'Mini-Stroke' May Lead To Post-Traumatic Stress: Study
A 'mini-stroke' might increase the risk of developing post-traumatic stress disorder, according to a new study.
Transient ischemic attack (TIA), like stroke, is caused by restricted blood supply to the brain, which often lasts less than five minutes. It doesn't cause permanent damage to brain.
"We found one in three TIA patients develop PTSD," said Kathrin Utz, Ph.D., a study author and post-doctoral researcher in the Department of Neurology at the University of Erlangen-Nuremberg in Germany, in the press release.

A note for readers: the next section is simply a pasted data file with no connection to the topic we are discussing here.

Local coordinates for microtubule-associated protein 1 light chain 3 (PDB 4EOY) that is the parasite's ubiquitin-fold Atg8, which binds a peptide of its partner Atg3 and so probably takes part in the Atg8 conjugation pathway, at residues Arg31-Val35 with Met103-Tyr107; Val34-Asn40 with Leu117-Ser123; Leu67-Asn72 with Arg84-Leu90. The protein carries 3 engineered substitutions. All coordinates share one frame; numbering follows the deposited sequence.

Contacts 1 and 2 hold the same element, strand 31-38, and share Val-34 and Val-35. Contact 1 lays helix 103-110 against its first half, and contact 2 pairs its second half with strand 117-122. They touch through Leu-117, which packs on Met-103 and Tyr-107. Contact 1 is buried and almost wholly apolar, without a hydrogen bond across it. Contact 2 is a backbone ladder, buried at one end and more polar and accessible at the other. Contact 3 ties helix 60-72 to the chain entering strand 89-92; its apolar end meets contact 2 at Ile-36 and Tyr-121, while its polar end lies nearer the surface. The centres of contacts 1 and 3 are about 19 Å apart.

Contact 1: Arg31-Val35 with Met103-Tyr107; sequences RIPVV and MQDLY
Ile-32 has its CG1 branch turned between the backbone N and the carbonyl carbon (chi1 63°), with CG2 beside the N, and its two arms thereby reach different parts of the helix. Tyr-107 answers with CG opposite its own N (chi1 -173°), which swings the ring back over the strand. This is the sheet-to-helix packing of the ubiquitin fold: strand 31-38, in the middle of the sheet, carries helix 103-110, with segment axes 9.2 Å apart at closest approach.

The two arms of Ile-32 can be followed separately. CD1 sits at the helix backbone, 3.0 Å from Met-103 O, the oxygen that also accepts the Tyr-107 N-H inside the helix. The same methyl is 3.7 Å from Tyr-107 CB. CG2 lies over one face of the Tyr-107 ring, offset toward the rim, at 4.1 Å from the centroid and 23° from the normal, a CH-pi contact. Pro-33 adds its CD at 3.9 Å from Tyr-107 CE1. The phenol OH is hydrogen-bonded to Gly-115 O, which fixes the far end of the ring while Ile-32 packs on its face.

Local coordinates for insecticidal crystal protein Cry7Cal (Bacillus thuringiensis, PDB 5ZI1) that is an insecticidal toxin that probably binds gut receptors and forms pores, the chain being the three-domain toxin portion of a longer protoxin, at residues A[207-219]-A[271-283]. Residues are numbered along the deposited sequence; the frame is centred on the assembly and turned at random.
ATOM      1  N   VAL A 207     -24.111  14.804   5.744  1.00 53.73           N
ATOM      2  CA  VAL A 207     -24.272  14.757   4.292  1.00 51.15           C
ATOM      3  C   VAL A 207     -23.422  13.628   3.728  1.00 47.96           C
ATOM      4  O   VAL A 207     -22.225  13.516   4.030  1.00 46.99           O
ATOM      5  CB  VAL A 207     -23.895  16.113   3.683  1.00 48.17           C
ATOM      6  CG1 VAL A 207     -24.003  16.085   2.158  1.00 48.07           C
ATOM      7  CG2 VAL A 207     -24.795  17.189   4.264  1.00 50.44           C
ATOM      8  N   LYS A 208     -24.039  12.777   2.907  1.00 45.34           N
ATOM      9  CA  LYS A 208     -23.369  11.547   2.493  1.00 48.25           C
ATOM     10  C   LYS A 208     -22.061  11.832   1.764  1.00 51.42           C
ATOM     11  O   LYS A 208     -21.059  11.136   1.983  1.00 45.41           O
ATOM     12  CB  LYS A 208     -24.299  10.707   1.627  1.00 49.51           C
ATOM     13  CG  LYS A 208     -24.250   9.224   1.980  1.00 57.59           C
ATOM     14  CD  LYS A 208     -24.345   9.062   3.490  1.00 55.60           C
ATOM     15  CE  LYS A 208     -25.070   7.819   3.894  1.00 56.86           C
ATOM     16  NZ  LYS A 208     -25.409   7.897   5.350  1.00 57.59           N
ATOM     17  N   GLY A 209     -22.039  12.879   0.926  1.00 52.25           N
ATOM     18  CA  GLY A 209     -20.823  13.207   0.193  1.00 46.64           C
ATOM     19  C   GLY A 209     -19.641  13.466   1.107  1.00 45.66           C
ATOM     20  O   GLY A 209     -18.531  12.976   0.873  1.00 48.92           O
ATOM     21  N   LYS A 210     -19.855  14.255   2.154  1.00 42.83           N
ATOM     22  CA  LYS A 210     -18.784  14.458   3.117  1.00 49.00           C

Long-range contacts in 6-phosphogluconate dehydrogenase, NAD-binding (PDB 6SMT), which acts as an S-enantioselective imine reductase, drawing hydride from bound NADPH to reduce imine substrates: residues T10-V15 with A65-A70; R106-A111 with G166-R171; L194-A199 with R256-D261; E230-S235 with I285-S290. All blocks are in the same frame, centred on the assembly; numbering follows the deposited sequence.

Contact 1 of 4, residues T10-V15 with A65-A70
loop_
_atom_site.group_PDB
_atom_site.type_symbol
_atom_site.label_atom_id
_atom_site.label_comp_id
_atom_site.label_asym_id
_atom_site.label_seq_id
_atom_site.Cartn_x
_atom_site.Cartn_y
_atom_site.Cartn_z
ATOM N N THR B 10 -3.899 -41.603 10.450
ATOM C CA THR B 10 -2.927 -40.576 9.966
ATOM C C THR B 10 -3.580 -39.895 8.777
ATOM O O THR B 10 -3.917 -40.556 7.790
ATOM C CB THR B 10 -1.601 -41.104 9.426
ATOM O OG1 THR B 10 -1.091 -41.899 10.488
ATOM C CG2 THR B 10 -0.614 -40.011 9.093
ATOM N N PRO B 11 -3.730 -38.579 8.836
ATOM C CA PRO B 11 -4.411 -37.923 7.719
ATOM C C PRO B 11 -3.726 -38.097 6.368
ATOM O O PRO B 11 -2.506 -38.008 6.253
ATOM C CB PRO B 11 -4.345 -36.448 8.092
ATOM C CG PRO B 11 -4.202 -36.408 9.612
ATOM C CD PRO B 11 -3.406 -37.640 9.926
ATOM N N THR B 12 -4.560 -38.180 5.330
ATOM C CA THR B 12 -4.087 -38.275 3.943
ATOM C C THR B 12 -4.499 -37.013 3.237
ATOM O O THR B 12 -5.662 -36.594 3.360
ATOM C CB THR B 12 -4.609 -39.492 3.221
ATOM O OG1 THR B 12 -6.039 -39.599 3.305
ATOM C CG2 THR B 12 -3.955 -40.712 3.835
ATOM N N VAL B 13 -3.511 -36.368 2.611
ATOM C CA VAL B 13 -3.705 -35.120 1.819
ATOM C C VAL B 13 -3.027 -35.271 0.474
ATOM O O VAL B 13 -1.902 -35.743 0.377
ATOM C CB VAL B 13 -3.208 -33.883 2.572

"PTSD, which is perhaps better known as a problem found in survivors of war zones and natural disasters, can develop when a person experiences a frightening event that poses a serious threat."
The study is first to analyze if a TIA and the knowledge of an increased risk for stroke can lead patients to develop psychiatric problems, the press release added.
"Patients who use certain types of coping strategies, such as denying the problem, blaming themselves for any difficulties or turning to drugs for comfort, face a greater risk of developing PTSD after TIA," Utz said.
"It is not yet entirely clear why some people develop PTSD following a TIA, but others do not. However, what we do know at this stage is that younger patients and patients who in general find it difficult to cope with stress are more likely to develop psychological problems following a TIA."
The study has been published in the journal Stroke.